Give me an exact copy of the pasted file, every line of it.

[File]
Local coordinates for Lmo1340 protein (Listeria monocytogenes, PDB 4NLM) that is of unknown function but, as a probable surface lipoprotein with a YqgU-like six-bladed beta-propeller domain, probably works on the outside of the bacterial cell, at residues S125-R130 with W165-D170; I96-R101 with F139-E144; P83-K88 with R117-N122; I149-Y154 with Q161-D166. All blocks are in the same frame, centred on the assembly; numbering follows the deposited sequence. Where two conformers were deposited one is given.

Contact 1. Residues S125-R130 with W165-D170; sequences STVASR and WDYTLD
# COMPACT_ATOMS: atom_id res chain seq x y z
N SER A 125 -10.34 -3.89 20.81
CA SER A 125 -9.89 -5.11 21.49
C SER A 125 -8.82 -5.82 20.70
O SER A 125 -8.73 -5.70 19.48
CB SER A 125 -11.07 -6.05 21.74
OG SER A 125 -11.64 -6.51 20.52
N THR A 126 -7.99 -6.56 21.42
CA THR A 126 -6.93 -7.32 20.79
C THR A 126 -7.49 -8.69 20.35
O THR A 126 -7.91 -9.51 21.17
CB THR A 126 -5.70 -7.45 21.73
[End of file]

Local coordinates for Lmo1340 protein (Listeria monocytogenes, PDB 4NLM) that is of unknown function but, as a probable surface lipoprotein with a YqgU-like six-bladed beta-propeller domain, probably works on the outside of the bacterial cell, at residues S125-R130 with W165-D170; I96-R101 with F139-E144; P83-K88 with R117-N122; I149-Y154 with Q161-D166. All blocks are in the same frame, centred on the assembly; numbering follows the deposited sequence. Where two conformers were deposited one is given.

Contact 1. Residues S125-R130 with W165-D170; sequences STVASR and WDYTLD
# COMPACT_ATOMS: atom_id res chain seq x y z
N SER A 125 -10.34 -3.89 20.81
CA SER A 125 -9.89 -5.11 21.49
C SER A 125 -8.82 -5.82 20.70
O SER A 125 -8.73 -5.70 19.48
CB SER A 125 -11.07 -6.05 21.74
OG SER A 125 -11.64 -6.51 20.52
N THR A 126 -7.99 -6.56 21.42
CA THR A 126 -6.93 -7.32 20.79
C THR A 126 -7.49 -8.69 20.35
O THR A 126 -7.91 -9.51 21.17
CB THR A 126 -5.70 -7.45 21.73